There is already concrete evidence to show that patient-centered care produces benefits. A study in JAMA Network Open suggests a focus on quality can reduce healthcare costs. It also implies that this could improve patient outcomes. The study found that patients treated under the model saw 5.6% fewer hospitalizations. The patients also experienced 13.4% fewer emergency department visits.
There are key benefits for providers as well. First, it can help to reduce internal costs because it incentivizes providers to focus on lower-cost services. This could reduce complexity and allow staff to focus on more patients at a time. Second, value-based healthcare can improve the patient experience. It encourages providers to focus on preventive care and early detection. This can reduce unnecessary waiting times. It could also reduce patient suffering due to late-stage intervention for chronic conditions. A better patient experience can produce better business outcomes for health systems.
Finally, value-based healthcare can help to build provider networks and improve care coordination. This could open new opportunities for partnerships and it could even expand health systems’ capabilities.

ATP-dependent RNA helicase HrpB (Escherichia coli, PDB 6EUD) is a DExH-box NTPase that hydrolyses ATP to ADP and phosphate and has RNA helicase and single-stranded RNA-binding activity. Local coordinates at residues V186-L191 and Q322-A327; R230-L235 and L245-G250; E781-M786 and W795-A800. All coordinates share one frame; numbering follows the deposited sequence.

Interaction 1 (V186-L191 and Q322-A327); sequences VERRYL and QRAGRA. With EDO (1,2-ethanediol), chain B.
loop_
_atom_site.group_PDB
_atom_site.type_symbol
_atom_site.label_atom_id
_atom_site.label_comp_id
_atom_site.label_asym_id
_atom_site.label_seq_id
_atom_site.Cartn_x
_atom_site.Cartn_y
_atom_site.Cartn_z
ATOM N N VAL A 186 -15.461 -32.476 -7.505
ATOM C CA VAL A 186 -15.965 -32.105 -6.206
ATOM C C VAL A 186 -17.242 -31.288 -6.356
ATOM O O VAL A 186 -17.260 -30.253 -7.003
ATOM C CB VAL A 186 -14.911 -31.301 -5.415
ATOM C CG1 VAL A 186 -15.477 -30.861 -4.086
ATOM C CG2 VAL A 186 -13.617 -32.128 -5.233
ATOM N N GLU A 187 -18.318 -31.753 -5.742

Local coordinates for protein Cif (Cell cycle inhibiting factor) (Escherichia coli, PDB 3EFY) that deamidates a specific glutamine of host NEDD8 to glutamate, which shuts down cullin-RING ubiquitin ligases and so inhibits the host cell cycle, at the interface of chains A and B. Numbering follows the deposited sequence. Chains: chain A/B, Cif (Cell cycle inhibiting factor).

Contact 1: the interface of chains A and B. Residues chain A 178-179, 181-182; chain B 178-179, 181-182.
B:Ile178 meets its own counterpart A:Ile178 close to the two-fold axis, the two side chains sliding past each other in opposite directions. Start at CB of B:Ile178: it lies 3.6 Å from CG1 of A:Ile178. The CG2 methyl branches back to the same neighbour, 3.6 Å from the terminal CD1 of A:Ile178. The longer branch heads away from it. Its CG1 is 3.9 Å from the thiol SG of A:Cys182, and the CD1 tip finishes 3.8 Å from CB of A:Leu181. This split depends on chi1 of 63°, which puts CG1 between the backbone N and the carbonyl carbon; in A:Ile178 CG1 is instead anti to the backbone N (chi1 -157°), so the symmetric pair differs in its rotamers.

Challenges Associated with Value-Based Healthcare
Value-based healthcare is still a new way of thinking about healthcare. As such, it comes with challenges. For value-based care models to work, there must be dedication to understanding exactly how the policies and care pathways on paper impact the life of real patients.
Value-based healthcare puts more emphasis on preventing hospitalizations. Overall, this can be a benefit for patients but how do we ensure patients are getting the care they need without feeling as if they were withheld services? This can be helped by focusing on the patient’s goals, providing patient specific education and coordination of care between different care settings (e.g., primary care, specialists, hospitals).